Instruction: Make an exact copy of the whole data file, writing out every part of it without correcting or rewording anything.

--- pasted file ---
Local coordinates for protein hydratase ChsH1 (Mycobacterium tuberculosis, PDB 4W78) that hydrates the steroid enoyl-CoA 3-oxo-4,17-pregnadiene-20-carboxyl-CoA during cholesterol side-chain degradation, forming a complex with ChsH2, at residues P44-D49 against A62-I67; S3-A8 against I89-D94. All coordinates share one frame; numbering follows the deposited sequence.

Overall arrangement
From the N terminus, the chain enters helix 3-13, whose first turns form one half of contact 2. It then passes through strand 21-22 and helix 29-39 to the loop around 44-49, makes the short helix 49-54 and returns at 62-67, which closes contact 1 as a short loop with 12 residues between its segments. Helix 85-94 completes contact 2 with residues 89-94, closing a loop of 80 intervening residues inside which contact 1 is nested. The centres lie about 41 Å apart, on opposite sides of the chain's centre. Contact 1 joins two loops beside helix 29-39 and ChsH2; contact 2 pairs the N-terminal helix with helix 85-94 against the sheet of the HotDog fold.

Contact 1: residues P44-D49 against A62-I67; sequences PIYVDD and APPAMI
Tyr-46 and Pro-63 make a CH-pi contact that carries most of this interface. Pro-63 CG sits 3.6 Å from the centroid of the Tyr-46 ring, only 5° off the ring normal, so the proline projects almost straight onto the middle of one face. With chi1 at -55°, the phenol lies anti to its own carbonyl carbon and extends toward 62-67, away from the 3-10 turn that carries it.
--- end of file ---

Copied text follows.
Local coordinates for protein hydratase ChsH1 (Mycobacterium tuberculosis, PDB 4W78) that hydrates the steroid enoyl-CoA 3-oxo-4,17-pregnadiene-20-carboxyl-CoA during cholesterol side-chain degradation, forming a complex with ChsH2, at residues P44-D49 against A62-I67; S3-A8 against I89-D94. All coordinates share one frame; numbering follows the deposited sequence.

Overall arrangement
From the N terminus, the chain enters helix 3-13, whose first turns form one half of contact 2. It then passes through strand 21-22 and helix 29-39 to the loop around 44-49, makes the short helix 49-54 and returns at 62-67, which closes contact 1 as a short loop with 12 residues between its segments. Helix 85-94 completes contact 2 with residues 89-94, closing a loop of 80 intervening residues inside which contact 1 is nested. The centres lie about 41 Å apart, on opposite sides of the chain's centre. Contact 1 joins two loops beside helix 29-39 and ChsH2; contact 2 pairs the N-terminal helix with helix 85-94 against the sheet of the HotDog fold.

Contact 1: residues P44-D49 against A62-I67; sequences PIYVDD and APPAMI
Tyr-46 and Pro-63 make a CH-pi contact that carries most of this interface. Pro-63 CG sits 3.6 Å from the centroid of the Tyr-46 ring, only 5° off the ring normal, so the proline projects almost straight onto the middle of one face. With chi1 at -55°, the phenol lies anti to its own carbonyl carbon and extends toward 62-67, away from the 3-10 turn that carries it.